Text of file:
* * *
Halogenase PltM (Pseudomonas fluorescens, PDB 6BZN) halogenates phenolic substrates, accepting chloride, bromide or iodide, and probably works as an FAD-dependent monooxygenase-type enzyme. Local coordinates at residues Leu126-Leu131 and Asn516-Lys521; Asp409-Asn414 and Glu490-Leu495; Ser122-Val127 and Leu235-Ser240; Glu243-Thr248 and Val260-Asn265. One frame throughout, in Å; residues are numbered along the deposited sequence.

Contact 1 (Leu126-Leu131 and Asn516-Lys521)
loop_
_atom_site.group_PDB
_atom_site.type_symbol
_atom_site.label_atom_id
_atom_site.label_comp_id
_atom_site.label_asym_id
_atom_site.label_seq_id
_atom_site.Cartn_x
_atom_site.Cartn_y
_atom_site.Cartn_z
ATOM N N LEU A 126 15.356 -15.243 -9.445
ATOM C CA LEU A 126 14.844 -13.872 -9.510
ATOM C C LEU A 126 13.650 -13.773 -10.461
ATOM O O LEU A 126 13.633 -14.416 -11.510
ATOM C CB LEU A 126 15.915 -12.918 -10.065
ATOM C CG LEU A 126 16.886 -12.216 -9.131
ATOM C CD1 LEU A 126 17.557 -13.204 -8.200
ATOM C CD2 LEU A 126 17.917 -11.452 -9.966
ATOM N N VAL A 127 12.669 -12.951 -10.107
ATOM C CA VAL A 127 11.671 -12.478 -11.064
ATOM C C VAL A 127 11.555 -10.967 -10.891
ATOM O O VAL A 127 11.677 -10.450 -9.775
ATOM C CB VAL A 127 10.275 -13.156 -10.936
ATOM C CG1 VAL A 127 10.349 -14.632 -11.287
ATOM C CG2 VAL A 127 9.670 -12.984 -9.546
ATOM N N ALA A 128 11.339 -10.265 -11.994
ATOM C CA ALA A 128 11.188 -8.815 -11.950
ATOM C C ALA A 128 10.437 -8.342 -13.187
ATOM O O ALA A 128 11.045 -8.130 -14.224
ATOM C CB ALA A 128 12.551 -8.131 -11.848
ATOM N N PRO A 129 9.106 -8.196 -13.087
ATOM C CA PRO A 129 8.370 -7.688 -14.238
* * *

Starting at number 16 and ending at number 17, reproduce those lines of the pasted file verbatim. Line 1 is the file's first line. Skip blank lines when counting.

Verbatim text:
ATOM O O LEU A 126 13.633 -14.416 -11.510
ATOM C CB LEU A 126 15.915 -12.918 -10.065